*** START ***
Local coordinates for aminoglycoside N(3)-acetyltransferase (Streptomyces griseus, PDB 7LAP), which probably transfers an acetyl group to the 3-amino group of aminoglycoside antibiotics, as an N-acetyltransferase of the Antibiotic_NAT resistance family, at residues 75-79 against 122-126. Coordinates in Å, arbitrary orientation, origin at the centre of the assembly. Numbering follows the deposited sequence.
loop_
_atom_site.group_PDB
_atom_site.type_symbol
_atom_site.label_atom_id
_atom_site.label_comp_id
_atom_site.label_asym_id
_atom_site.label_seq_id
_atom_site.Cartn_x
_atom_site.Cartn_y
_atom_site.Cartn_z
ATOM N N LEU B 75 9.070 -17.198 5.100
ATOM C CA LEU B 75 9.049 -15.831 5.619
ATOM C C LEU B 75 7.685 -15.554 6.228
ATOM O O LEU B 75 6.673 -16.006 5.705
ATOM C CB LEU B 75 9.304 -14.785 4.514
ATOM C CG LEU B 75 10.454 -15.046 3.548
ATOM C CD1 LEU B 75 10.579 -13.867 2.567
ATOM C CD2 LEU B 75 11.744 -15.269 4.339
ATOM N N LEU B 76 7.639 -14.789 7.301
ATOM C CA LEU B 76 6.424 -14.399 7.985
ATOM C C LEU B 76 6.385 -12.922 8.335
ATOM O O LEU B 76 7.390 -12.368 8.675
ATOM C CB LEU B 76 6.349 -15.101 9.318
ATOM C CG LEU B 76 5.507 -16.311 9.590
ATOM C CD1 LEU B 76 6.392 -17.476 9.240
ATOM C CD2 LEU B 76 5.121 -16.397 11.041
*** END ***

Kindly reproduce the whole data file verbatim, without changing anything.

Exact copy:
Local coordinates for aminoglycoside N(3)-acetyltransferase (Streptomyces griseus, PDB 7LAP), which probably transfers an acetyl group to the 3-amino group of aminoglycoside antibiotics, as an N-acetyltransferase of the Antibiotic_NAT resistance family, at residues 75-79 against 122-126. Coordinates in Å, arbitrary orientation, origin at the centre of the assembly. Numbering follows the deposited sequence.
loop_
_atom_site.group_PDB
_atom_site.type_symbol
_atom_site.label_atom_id
_atom_site.label_comp_id
_atom_site.label_asym_id
_atom_site.label_seq_id
_atom_site.Cartn_x
_atom_site.Cartn_y
_atom_site.Cartn_z
ATOM N N LEU B 75 9.070 -17.198 5.100
ATOM C CA LEU B 75 9.049 -15.831 5.619
ATOM C C LEU B 75 7.685 -15.554 6.228
ATOM O O LEU B 75 6.673 -16.006 5.705
ATOM C CB LEU B 75 9.304 -14.785 4.514
ATOM C CG LEU B 75 10.454 -15.046 3.548
ATOM C CD1 LEU B 75 10.579 -13.867 2.567
ATOM C CD2 LEU B 75 11.744 -15.269 4.339
ATOM N N LEU B 76 7.639 -14.789 7.301
ATOM C CA LEU B 76 6.424 -14.399 7.985
ATOM C C LEU B 76 6.385 -12.922 8.335
ATOM O O LEU B 76 7.390 -12.368 8.675
ATOM C CB LEU B 76 6.349 -15.101 9.318
ATOM C CG LEU B 76 5.507 -16.311 9.590
ATOM C CD1 LEU B 76 6.392 -17.476 9.240
ATOM C CD2 LEU B 76 5.121 -16.397 11.041